April 23, 2016 at 5:40 am by Frank White
Recently, I have been working on a new book called The Cosma Hypothesis. It builds on The Overview Effect, which focuses primarily on our relationship with the Earth in space, and considers our relationship with the universe (Cosma).
Underlying all of this work is the effort to develop a coherent "philosophy of space exploration." At this point, the main breakthrough is to consider this new philosophy to be non-anthropocentric, i.e., aimed at understanding how humans can benefit the universe as well as how the universe can benefit us (the latter being the starting point for most justifications for space exploration and development.)
Slowly but surely, we are beginning to understand that we are part of an ecosystem, which is defined as:
"A community of living organisms in conjunction with the nonliving components of their environment (things like air, water and mineral soil), interacting as a system. These biotic and abiotic components are regarded as linked together through nutrient cycles and energy flows." (Wikipedia)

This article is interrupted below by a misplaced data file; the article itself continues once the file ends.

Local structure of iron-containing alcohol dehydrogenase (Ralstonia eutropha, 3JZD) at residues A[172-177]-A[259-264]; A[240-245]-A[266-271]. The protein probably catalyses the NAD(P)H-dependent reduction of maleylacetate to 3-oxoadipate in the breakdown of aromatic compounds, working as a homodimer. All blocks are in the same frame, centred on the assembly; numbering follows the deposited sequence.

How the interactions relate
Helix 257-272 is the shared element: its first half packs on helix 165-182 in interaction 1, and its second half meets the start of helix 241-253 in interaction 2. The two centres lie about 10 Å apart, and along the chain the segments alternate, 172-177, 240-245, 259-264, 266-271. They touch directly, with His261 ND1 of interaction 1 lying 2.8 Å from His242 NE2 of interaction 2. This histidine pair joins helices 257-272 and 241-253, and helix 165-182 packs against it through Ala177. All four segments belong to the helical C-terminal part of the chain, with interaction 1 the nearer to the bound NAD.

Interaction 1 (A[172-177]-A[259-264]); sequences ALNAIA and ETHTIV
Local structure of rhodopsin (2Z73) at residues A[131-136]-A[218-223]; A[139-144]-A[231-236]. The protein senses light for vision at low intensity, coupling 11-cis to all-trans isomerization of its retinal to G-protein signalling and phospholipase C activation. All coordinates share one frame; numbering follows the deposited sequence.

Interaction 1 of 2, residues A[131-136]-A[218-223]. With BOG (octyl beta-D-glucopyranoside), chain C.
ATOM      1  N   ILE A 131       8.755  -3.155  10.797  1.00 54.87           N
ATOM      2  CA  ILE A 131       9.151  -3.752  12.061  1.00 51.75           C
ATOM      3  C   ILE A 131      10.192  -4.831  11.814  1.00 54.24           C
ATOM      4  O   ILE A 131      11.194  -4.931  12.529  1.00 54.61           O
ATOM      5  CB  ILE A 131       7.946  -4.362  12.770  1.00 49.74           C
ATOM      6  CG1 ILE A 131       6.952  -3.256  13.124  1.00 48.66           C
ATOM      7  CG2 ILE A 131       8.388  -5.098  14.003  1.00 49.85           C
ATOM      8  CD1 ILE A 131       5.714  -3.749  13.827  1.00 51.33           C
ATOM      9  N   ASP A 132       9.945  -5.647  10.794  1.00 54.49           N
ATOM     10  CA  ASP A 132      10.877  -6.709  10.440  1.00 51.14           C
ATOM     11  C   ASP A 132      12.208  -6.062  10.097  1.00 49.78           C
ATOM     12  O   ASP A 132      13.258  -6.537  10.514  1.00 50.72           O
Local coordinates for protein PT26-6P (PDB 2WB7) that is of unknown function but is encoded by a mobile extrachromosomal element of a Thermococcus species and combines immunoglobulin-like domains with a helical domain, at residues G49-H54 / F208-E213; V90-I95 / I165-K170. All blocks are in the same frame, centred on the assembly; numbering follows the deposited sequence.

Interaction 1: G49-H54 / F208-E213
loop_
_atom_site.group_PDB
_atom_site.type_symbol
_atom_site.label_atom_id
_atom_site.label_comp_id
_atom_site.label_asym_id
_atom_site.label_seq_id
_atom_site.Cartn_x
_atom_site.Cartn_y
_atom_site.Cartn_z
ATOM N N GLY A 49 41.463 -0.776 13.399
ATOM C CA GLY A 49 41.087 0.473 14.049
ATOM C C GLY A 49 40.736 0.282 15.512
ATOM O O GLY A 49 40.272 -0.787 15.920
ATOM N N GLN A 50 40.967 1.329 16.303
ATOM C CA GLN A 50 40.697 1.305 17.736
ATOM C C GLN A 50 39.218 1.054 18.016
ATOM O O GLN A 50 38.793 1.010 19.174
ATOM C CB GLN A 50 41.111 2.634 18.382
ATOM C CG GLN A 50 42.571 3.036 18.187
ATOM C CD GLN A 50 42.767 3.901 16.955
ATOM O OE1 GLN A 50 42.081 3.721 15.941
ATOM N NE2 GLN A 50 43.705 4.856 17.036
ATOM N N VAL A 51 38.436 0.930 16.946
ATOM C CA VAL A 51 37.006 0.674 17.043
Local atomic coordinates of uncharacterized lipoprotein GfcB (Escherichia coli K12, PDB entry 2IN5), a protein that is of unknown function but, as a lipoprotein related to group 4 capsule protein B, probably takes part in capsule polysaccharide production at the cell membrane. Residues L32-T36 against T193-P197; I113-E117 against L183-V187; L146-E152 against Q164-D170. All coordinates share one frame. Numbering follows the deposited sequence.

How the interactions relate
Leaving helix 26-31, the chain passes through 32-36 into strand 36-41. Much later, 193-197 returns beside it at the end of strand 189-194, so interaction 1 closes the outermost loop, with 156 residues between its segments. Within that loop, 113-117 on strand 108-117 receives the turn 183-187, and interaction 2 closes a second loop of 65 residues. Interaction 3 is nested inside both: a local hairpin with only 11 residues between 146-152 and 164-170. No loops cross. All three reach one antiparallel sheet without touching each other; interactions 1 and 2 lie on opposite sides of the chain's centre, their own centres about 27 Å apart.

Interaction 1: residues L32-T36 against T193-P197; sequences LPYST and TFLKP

This is a fine definition and it doesn't really need to be changed, but I wonder how our thinking might expand if we thought of ourselves as being part of a "Wecosystem." A wecosystem is really the same thing as an ecosystem, but adding the "w" to it emphasizes that human beings ("we") do not stand apart from it, but are in fact a part of it.
In line with the Cosma Hypothesis, we should also bear in mind that, just because we leave the Earth, it does not mean that we are no longer embedded in a wecosystem. That system may now be somewhat larger and more expansive (a solar system vs. a planet), but our existence continues to be within it and everything we do resonates through it.
(To be continued)